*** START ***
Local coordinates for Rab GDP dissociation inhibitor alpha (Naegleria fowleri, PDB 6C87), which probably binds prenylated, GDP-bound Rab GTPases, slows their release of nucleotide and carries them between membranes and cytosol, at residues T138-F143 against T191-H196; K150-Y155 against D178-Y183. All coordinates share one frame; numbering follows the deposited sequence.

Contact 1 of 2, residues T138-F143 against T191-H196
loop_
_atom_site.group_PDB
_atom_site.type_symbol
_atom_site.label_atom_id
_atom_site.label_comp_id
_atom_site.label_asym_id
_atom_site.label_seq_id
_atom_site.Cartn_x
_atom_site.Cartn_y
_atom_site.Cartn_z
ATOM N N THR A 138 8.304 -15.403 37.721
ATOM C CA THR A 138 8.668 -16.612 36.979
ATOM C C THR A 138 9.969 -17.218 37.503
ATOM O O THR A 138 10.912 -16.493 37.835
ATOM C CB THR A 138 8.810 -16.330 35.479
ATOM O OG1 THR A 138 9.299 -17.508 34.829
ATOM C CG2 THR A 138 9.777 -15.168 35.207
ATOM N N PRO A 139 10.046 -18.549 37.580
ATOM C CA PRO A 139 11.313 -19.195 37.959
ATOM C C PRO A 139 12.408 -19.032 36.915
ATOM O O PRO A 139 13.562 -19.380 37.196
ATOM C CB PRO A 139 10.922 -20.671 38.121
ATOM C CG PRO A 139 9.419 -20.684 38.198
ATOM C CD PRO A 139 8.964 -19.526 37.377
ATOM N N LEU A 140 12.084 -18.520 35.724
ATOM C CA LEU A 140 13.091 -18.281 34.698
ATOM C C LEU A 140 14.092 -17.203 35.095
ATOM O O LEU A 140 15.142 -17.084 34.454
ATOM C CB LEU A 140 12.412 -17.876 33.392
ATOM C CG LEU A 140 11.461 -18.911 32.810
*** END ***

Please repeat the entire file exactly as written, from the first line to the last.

Local coordinates for Rab GDP dissociation inhibitor alpha (Naegleria fowleri, PDB 6C87), which probably binds prenylated, GDP-bound Rab GTPases, slows their release of nucleotide and carries them between membranes and cytosol, at residues T138-F143 against T191-H196; K150-Y155 against D178-Y183. All coordinates share one frame; numbering follows the deposited sequence.

Contact 1 of 2, residues T138-F143 against T191-H196
loop_
_atom_site.group_PDB
_atom_site.type_symbol
_atom_site.label_atom_id
_atom_site.label_comp_id
_atom_site.label_asym_id
_atom_site.label_seq_id
_atom_site.Cartn_x
_atom_site.Cartn_y
_atom_site.Cartn_z
ATOM N N THR A 138 8.304 -15.403 37.721
ATOM C CA THR A 138 8.668 -16.612 36.979
ATOM C C THR A 138 9.969 -17.218 37.503
ATOM O O THR A 138 10.912 -16.493 37.835
ATOM C CB THR A 138 8.810 -16.330 35.479
ATOM O OG1 THR A 138 9.299 -17.508 34.829
ATOM C CG2 THR A 138 9.777 -15.168 35.207
ATOM N N PRO A 139 10.046 -18.549 37.580
ATOM C CA PRO A 139 11.313 -19.195 37.959
ATOM C C PRO A 139 12.408 -19.032 36.915
ATOM O O PRO A 139 13.562 -19.380 37.196
ATOM C CB PRO A 139 10.922 -20.671 38.121
ATOM C CG PRO A 139 9.419 -20.684 38.198
ATOM C CD PRO A 139 8.964 -19.526 37.377
ATOM N N LEU A 140 12.084 -18.520 35.724
ATOM C CA LEU A 140 13.091 -18.281 34.698
ATOM C C LEU A 140 14.092 -17.203 35.095
ATOM O O LEU A 140 15.142 -17.084 34.454
ATOM C CB LEU A 140 12.412 -17.876 33.392
ATOM C CG LEU A 140 11.461 -18.911 32.810